This season, diehard VGK fan and legendary combat sports columnist Kevin Iole will be delivering columns a few times a month on Sundays. Kevin’s back today to take a look at a position of depth, one that’s been notoriously thin in years past.
Pete DeBoer was correct, of course, even though he called Saturday’s 2-1 loss to the Chicago at T-Mobile Arena “just another mid-December game.” It’s a long season and a loss to a lesser team in January isn’t anything to get too worked up about in the grand scheme of things.
I’m a lot more worked up about Keegan Kolesar’s lack of production and slowing development, and the lack of an identity for the fourth line, than I am about a loss to a weak team on home ice in the second week of January.
It’s how they lost that game that is troubling. It’s not as if the Blackhawks played an incredible game because they were fired up for Marc-Andre Fleury’s return and wanted to support their goaltender. Oh, the Blackhawks did defend hard in the final two periods in particular, and played solid hockey, but it was far from a Herculean effort by them.
The Golden Knights’ loss was more due to an uninspired effort which, if we’re being honest, has happened far too often this season for a team that fancies itself as a contender for the Stanley Cup.
On Saturday, the Knights badly missed William Carrier, who left seven minutes into the game with what the club later said was an upper-body injury. Carrier’s intensity can and often does have a trickle down effect. Without him, there were far too many passengers.
Nolan Patrick seemed out for a cruise. Kolesar’s big body is perfect for barreling over opponents and cruising to the net, but do you remember him doing that even once on Saturday? There was little urgency, or desire to win, from far too many players.
In an 82-game season, that’s going to happen, and DeBoer recognized that when he was dismissive of it.
But how could the Knights’ come out flat in a game against Fleury, a game surely they should badly want to win? Fleury was the second star, but that was mostly because no one else really stood out. Until a save on Evgenii Dadonov in the waning seconds, Fleury never made one of the five-star saves that have made him a surefire Hall of Famer. The Knights made it easy on him.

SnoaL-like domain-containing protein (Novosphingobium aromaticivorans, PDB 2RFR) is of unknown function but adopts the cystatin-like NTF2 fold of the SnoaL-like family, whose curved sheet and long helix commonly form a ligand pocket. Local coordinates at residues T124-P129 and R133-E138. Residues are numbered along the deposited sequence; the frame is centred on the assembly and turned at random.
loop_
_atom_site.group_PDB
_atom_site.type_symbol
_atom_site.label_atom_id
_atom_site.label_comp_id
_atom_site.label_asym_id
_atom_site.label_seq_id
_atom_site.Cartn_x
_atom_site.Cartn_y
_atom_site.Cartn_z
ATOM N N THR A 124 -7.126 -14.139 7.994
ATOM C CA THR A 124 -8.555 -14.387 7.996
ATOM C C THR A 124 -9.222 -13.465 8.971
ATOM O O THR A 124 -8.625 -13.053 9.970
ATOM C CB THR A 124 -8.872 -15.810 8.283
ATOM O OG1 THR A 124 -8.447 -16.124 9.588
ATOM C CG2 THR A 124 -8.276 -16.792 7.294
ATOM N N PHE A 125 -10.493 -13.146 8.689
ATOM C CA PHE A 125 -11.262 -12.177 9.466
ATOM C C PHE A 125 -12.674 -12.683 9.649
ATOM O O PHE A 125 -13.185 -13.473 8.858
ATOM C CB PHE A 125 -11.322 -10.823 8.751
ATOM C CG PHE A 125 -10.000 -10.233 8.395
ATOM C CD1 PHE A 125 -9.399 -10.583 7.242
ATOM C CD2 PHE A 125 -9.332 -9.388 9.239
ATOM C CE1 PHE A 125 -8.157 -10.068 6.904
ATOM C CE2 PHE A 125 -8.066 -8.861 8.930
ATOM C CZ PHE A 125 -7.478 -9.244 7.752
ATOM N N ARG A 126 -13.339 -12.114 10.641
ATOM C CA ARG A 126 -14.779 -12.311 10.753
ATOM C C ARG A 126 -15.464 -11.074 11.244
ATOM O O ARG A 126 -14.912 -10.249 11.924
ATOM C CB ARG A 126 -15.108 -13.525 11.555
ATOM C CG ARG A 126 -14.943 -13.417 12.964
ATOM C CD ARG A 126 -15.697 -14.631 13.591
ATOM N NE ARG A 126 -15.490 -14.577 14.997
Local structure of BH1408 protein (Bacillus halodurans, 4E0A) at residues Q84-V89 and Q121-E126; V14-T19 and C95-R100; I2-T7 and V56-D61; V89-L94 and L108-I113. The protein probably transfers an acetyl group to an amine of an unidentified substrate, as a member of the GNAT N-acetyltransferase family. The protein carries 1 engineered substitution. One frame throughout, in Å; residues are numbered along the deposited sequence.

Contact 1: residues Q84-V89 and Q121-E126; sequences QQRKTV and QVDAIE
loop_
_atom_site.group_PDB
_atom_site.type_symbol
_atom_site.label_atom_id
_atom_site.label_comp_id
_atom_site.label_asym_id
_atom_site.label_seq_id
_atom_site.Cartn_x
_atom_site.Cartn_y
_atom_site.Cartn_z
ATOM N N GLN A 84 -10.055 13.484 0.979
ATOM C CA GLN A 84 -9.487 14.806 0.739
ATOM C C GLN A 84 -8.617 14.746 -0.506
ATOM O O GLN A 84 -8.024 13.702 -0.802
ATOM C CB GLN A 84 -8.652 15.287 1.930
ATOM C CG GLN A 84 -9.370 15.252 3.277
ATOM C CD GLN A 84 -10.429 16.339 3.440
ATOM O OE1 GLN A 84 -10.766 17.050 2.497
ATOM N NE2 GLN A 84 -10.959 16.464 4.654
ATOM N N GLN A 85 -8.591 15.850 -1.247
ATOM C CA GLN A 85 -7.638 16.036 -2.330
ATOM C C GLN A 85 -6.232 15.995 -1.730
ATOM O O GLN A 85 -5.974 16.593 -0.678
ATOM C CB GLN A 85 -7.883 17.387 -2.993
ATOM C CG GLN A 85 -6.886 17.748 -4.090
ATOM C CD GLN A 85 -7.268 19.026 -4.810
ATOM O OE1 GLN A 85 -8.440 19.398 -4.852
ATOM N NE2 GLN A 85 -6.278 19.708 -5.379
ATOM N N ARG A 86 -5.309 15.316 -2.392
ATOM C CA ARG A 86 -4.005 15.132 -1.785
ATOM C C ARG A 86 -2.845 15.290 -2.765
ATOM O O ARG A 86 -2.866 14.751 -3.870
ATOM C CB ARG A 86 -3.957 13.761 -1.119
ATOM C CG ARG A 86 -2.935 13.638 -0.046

We’re still not to the halfway point of the season, and it’s happened far, far too often. They were on cruise control in two of their last three games and that’s unacceptable. Nashville played great in a 3-2 win on Tuesday, but the Golden Knights basically didn’t make it hard on them.
Then, after a stirring effort in a 5-1 win over old friend Gerard Gallant and his New York Rangers, the VGK laid an egg again against Fleury.
There’s not much DeBoer can do to change this, either. He doesn’t have the threat of making moves or sending guys down to inspire more consistently intense play.
On the surface, a Kolesar for Jake Leschyshyn swap in the lineup would probably be good, but to send Kolesar to Henderson, he’d have to clear waivers. That would be risky because he’d almost certainly be claimed.
Guys who are 6-2, 230 pounds, and can skate like he doesn’t are rare commodities in today’s NHL. Kolesar’s a big guy and big men often take longer to develop than other players do. Kolesar seemed on a nice upward trajectory early and looked as if he’d turn into that rare third- or fourth-line big man who could skate, contribute 12-15 goals, play well defensively and create havoc with his physical presence.
The Knights are going to be fighting the salary cap for several years, and it makes little sense to give up now on a guy like Kolesar who has the ability to develop into that kind of player and who has a relatively low salary.
There were some fans pining for the VGK to sign Evander Kane to a one-year deal at the league minimum after his release from the Sharks. But while Kane, though smaller, is a much more effective big man, he brings far too much baggage, and his issue with gambling means Las Vegas is the last place he should play.
It’s not a no or a NO, it’s a “HELL NO, ARE YOU CRAZY?” type of pass on Kane.
Putting Leschyshyn in for Kolesar isn’t likely to happen because it would make the Knights more vulnerable to big, physical teams.
So they’re going to have to make do with what they have and figure out a way to overcome this disconcerting trait of coming out flat far too often.
This is a good team and you have to pick to find problems. They’re the kind of problems teams like Buffalo and Arizona and Seattle and Columbus would love to have.
But when your stated goal is the Stanley Cup, you have to be picky and you have to be ruthless. The kind of effort the Golden Knights gave on Saturday and have given too often this season is unacceptable, and the leadership group needs to impress that upon the players sooner rather than later.
You can’t give away games in the NHL when home-ice advantage will be so crucial against the Colorados and Tampas and Carolinas of the world. And these games in January count every bit as much in the standings as the ones in late March or April when the playoff position push is on.